Eight Hour Day Committee commemorative fob awarded to W.H. Delaney.

Action taken by stonemasons on 21 April 1856 led to the establishment of the Eight Hour Day, with the government agreeing that workers employed on public works should enjoy an eight hour day with no loss of pay. It was a world first and became emblematic of the rights of labour. In recognition of the significance of this achievement, April 21 was made a public holiday in 1879 and commemorative marches were held each year from 1879 until 1951. The Eight Hour Day holiday was renamed Labour Day in 1934. In 1955 the Labour Day march and celebrations were replaced by Moomba celebrations.

Obverse Description

Shield surmounted by 888 with loop through centre 8; on shield simple monogram WHD

Reverse Description

Inscribed, Presented / to / W.H.DELANEY / of the / H.D.8.H.C. / 1910

Edge Description



In the 1840s British unions fought unsuccessfully for a ten-hour working day. A decade later, in the summer of 1856, an opportunity for a similar struggle presented itself to tradesmen in Melbourne. A building boom was underway, and labour was scarce. The tradesmen, mostly stonemasons and other skilled building workers, obtained government support for their cause and managed to negotiate an eight-hour working day. The eight-hour day survived economic downturn, employer opposition and union collapse. The principle for building workers to work an eight-hour day without a reduction in their pay soon became widespread, although it took more than half a century to be adopted throughout the workforce. The eight-hour day was widely celebrated as a world first and Australia became known as a 'workingman's paradise'.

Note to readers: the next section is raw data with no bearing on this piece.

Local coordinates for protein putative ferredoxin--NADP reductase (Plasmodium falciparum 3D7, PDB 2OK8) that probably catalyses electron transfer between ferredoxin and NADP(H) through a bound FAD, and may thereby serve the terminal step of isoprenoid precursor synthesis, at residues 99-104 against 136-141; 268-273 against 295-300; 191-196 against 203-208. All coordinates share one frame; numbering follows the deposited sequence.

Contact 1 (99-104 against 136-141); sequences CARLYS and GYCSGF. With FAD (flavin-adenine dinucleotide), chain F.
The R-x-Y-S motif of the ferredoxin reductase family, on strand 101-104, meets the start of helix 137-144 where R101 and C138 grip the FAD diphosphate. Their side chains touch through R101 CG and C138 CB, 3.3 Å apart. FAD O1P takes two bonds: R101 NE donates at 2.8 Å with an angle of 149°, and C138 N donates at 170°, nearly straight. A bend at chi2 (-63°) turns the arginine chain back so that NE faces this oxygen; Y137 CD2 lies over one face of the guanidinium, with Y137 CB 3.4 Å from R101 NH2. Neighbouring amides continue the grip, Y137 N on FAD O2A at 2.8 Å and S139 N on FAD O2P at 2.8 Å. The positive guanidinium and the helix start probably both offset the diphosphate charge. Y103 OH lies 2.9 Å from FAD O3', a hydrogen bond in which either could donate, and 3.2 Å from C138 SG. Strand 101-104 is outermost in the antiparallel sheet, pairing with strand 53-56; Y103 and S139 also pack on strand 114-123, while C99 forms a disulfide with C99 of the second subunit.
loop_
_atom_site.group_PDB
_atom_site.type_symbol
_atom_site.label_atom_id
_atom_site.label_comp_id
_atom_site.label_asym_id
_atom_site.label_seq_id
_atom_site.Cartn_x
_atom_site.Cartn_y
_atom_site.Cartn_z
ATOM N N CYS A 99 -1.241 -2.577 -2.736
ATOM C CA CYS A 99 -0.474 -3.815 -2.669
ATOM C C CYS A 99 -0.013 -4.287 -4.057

In spite of this success, only a minority of workers initially won the eight hour day. Chinese and Aboriginal workers, women and children generally worked much longer hours for less pay.

By the 1880s, thousands of people turned out for the marches that commemorated the winning of the eight-hour day. Trades were represented with elaborate banners, floats and costumes, like the eight-hours armour made by the Tinsmiths Union to symbolise industrial strength and protection. -Reeves, Andrew. 1988. Another Day Another Dollar : Working Lives in Australian History; Museum Victoria web site -D. Tout-Smith 26/9/2003.

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